Alpha-Stage Testing

Traditionally, alpha-stage testing begins once a stable development-quality system is ready. This is typically early in the process of producing software for production use. Testing at this stage is sometimes conducted to ensure the system has achieved a level of stability at which most of the functionality can be used (possibly with minor defects). This may include running a partial set of tests that validate that the system works under guarded conditions. Systems deemed alpha are normally mostly complete and may include some known defect issues, ranging from minor to moderate. Typically, passing alpha testing concludes the alpha stage, and the project moves on to the beta stage.

It is at this point that the system is complete enough so that all tests are running against actual code and no scaffolding (stubbed classes) are needed. When the test results satisfy the project parameters for what is considered a beta, the project moves on to the beta stage.

Beta-Stage Testing

A project is typically considered a stable production-quality system when it boasts a complete set of functionality but may include some features that have yet to be made efficient or may require additional robustness work (hardening). Tests run at this stage are generally the complete set of tests for the features being delivered. If defects are found, they are usually minor. This type of testing can include tests conducted by the target audience and the customer. These groups tend to be less scientific in their approach to testing, but they offer developers a chance to vet their system with the customer and make any minor course corrections to improve their product. Passing beta testing means the software is ready to be prepared for eventual release.

In a test-driven development environment, beta testing is another milestone in the continuing testing effort. A beta under a test-driven development is normally the point at which the majority of the features are performing well with respect to the test results. The level of stability of the system is usually judged as producing few defects.

Release, Functional, and Acceptance Testing

Release testing is usually functional testing by which the system is validated that it meets its specifications, and this testing is conducted prior to delivery of the system to the customer. As with the beta stage, some organizations choose to involve the customer in this stage of testing. In this case, the testing method is usually called acceptance testing, as it is the customers who decide that the software is validated to meet their specifications. A test-driven development environment would consider these milestones as the completion of the tests.

Usability Testing

Usability testing is conducted after or near the completion of the system and is sometimes conducted parallel to functional and release testing. The goal of usability testing is to determine how well a user can interact with the system. There is usually no pass-or-fail result but rather a list of likes and dislikes. Though very subjective and based solely on the users’ preferences, usability testing can be helpful in creating software that can gain the loyalty of its users.

Usability testing is best completed in a laboratory designed to record the users’ responses and suggestions for later review. This allows the users to focus on the software without distractions. Most usability testing, however, is done in an informal setting where the developer observes the user using the system or where the user is given the software to use for a period of time and then her comments are taken as part of a survey or interview.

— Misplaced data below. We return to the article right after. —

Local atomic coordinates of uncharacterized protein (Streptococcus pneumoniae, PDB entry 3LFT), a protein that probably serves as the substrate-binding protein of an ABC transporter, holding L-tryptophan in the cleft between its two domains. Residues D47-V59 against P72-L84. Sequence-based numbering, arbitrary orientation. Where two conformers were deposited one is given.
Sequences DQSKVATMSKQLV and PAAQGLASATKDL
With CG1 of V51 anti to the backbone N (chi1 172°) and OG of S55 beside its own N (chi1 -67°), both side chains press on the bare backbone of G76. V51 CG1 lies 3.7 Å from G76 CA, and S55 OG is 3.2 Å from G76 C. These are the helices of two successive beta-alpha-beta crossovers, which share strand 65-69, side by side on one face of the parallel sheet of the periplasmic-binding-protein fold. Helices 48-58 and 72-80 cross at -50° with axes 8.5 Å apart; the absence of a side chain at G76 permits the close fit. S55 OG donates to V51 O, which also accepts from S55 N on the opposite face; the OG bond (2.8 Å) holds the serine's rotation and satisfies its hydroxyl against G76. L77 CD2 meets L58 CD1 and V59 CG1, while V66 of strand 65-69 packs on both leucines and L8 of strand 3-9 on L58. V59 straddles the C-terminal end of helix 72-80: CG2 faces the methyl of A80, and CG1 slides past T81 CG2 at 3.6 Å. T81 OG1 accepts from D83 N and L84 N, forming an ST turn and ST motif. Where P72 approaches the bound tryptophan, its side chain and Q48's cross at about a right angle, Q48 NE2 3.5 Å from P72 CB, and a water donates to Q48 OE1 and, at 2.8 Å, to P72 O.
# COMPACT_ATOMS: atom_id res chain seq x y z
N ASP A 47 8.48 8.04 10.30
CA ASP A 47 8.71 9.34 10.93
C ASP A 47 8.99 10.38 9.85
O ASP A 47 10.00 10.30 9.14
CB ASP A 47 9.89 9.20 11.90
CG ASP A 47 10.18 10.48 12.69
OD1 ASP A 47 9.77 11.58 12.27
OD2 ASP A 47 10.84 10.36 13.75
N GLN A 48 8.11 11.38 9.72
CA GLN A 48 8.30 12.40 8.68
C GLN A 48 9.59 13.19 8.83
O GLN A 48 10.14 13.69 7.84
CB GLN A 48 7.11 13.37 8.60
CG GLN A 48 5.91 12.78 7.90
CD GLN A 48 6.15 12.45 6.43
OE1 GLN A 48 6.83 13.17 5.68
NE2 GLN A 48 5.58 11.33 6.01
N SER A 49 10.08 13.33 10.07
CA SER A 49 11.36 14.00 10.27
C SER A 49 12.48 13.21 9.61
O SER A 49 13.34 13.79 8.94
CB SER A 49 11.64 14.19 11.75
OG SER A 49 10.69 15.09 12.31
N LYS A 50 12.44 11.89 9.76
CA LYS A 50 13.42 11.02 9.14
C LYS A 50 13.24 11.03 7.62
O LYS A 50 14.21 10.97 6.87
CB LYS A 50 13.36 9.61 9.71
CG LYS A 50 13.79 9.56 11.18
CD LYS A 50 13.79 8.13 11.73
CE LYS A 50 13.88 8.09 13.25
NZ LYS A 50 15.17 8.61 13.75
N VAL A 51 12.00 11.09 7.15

Reliability Testing

Reliability tests are usually designed to vary the load on the system and to challenge the system with complex data and varying quantities of load (data), and they are conducted in order to determine how well the system continues to run over a period of time. Reliability is typically measured in the number of hours the system continues to function and the number of defects per hour or per test.

Performance Testing

Performance testing is conducted either to establish performance behaviors (benchmarking) or to ensure that the system performs within established guidelines. Aspects of the system being examined sometimes include reliability as well as performance. Performance under extreme loads (known as stress testing) is sometimes examined during this type of testing.

image Note Usability, reliability, and performance testing are forms of testing that can be conducted in either a ­traditional testing or a test-driven development environment.

Test Design

Now that you have had a brief introduction to software testing and the types of testing that you can conduct in your own projects, let’s turn our attention to how tests are constructed. All the different philosophies for constructing tests ultimately intend to exercise, validate, or verify a certain aspect of the software or its process. Let’s look at three of the most prominent basic philosophies.

Specification-Based Tests

Specification-based tests (sometimes called functional tests) exercise the software requirements and design. The focus is to validate that the software meets its specification. These tests are usually constructed (and based on) a given requirement or group of requirements. Tests are organized into functional sets (sometimes called test suites). As a system is being built, the test sets can be run whenever the requirements are completed or at any time later in the process to validate continued compliance with the requirement (also known as regression testing).